Dave Morin’s Path App—A Rebuke to Facebook?

11/15/10Follow @wroush

Ex-Facebooker Dave Morin’s much-anticipated Path service has launched on the iPhone. It’s built around photo sharing, and it’s being billed as a “personal network,” with an explicit limit of 50 friends, as opposed to Facebook’s 5,000. The news went out in a note to journalists tonight from Path’s public relations representatives.

Using the free Path app, iPhone owners can snap a photo, tag it with their current location and the names of any people or objects appearing in the photo, and then send it to everyone in their network. Path calls these tagged photos “moments.” If friends’ phones are set up to transmit instant notifications, they’ll see the moments within seconds, and this fact will be transmitted back to the original picture-taker.

It’s all designed to promote a sense of real-time co-presence within a group of close friends. In fact, the Path blog post introducing the service seems deliberately worded to draw a distinction between Path and Facebook, which has grown so large, and is so dogged by public concerns over privacy protection, that it’s rarely seen any more as a site for intimate sharing or even much authenticity.

Path app screenshot“Because your personal network is limited to your 50 closest friends and family, you can always trust that you can post any moment, no matter how personal,” reads a post on the company’s blog. “Path is a place where you can be yourself.” (Emphasis in original.)

At the same time, the company is careful to say that it isn’t attempting to go up against Facebook directly: “The personal network doesn’t replace your existing social networks—it augments them.”

Path was co-founded by Morin, formerly senior platform manager at Facebook, along with Napster creator Shawn Fanning and Dustin Mierau, who wrote a Mac Napster client called Macster. The 13-employee startup, which is based in San Francisco, has backing from venture groups Index Ventures, First Round Capital, Founders Fund, and Betaworks. It also boasts a star-studded list of individual investors: Steve Anderson, Marc Benioff, Paul Buchheit, Ron Conway, Don Dodge, Tim Draper, Joi Ito, Ashton Kutcher, Dustin Moskovitz, Keith Rabois, Kevin Rose, and Gary Vaynerchuk are among the best-known names backing the startup.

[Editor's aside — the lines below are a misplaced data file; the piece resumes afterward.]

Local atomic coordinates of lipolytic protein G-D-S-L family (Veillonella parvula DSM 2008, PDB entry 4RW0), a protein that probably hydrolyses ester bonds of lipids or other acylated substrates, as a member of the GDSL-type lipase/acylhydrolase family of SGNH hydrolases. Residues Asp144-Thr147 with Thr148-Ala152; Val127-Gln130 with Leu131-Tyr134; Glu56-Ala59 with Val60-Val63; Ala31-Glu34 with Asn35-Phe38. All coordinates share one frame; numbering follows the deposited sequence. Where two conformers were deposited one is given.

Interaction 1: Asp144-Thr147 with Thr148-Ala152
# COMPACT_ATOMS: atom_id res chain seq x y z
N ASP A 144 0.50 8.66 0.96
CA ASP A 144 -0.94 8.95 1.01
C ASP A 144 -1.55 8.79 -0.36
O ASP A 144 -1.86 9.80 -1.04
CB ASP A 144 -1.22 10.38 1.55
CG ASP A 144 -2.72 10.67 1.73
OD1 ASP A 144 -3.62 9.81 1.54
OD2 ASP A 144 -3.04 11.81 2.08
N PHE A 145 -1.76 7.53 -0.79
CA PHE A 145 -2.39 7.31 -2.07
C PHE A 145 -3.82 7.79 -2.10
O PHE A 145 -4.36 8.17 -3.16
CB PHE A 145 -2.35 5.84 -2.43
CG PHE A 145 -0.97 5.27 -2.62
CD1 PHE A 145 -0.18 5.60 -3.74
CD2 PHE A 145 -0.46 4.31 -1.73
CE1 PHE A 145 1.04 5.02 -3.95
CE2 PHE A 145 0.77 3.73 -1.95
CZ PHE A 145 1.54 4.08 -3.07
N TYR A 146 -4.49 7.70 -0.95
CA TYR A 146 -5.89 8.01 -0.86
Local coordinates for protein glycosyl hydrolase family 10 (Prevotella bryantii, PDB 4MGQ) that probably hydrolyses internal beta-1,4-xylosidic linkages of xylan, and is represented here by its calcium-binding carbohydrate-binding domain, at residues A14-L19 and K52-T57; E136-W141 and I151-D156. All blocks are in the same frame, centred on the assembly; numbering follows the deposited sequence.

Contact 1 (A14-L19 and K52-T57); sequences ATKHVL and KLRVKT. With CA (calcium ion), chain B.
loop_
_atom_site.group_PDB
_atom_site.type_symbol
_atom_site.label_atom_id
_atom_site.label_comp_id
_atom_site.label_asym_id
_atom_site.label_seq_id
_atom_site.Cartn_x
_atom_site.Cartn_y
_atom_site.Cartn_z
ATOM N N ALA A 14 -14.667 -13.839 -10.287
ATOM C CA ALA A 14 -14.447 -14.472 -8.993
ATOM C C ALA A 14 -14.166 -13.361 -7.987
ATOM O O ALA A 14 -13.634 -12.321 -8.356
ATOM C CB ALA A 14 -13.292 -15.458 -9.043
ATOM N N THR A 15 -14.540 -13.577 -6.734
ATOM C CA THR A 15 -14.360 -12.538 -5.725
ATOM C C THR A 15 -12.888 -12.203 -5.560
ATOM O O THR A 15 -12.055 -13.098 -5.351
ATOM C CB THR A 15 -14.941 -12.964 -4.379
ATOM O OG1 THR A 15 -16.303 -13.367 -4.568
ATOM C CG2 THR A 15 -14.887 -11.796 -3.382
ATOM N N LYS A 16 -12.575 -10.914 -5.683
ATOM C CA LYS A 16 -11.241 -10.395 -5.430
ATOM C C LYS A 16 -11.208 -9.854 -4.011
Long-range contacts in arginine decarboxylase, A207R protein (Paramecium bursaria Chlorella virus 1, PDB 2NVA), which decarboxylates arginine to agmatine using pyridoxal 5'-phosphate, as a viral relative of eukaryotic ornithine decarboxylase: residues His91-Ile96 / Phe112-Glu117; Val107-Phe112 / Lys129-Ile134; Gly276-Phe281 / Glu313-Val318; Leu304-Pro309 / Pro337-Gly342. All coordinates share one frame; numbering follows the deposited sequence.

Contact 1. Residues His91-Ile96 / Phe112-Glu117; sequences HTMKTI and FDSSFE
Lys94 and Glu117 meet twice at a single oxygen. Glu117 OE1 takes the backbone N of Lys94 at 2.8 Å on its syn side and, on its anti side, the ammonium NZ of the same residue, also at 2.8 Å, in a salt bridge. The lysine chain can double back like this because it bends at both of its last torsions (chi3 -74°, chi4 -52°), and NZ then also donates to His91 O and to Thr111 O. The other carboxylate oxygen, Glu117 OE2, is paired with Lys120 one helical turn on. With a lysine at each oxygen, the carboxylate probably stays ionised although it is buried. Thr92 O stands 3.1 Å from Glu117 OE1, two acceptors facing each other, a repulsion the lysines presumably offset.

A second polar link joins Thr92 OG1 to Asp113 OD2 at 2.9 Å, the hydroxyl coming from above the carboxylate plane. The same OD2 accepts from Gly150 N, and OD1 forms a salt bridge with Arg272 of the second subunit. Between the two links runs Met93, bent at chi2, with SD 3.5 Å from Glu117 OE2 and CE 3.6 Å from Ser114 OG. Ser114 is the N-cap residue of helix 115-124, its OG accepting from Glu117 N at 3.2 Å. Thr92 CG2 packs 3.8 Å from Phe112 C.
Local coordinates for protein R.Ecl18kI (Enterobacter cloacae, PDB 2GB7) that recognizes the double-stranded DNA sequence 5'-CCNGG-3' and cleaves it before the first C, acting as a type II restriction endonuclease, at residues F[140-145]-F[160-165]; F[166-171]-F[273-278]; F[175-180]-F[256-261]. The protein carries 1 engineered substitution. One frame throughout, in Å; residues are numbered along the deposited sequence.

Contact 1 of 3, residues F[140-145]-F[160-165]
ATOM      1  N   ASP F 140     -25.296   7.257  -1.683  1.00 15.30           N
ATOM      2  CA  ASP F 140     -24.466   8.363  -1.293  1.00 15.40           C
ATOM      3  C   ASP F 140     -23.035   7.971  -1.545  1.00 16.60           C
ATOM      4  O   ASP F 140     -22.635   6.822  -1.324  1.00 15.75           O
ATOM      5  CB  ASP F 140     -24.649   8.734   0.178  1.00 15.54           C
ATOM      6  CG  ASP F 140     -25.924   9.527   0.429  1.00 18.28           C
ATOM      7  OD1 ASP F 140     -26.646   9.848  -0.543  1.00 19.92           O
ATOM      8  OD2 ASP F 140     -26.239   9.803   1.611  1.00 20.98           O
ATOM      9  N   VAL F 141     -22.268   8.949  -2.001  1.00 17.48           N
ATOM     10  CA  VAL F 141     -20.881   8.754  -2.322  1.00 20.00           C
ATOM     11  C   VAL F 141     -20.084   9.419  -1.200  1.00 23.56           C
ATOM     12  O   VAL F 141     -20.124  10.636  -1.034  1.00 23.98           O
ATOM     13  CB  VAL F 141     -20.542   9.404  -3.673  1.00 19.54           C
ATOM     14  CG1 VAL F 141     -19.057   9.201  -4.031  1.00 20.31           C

Path says it chose to limit friends to 50 per user because that’s the rough maximum number of people with whom any one person stays in regular contact, according to research by Robin Dunbar, an evolutionary psychologist at the University of Oxford. Dunbar is the originator of the “Dunbar Number” of 150—the theoretical upper bound on the number of social relationships one person can handle. Path wanted to stay well within that limit, so that users would feel comfortable sharing. “No following, no friending…just sharing with the people who matter most,” the company’s post says.

Users can invite friends into their Path network directly from their iPhone’s contact list, and they can browse moments posted by people in their circle either on the main timeline screen or on a world map. The post says Path is launching “first” on the iPhone, suggesting that versions for other mobile platforms such as Android may be on the way. The startup’s business model, Morin told Wired’s Steven Levy, will revolve around premium services, not advertising.

Competing with Path in the photography section of the iTunes App Store are a number of other social photo sharing apps such as Instagram, Picplz, and Best Camera. And in the social networking sphere, there’s also a faction of young “anti-Facebook” startups offering private group discussion functions, including The Fridge and MicroMobs. What’s clear is that Silicon Valley serial entrepreneurs (and their investors) think there’s a lot of mileage left in social networking, mobile media, and in Path’s case, the overlap between them. But many of these startups are walking a tightrope—trying to capitalize on the Facebook-inspired wave of enthusiasm for social networking while at the same time pointing out Facebook’s shortcomings.

Wade Roush is a contributing editor at Xconomy. Follow @wroush

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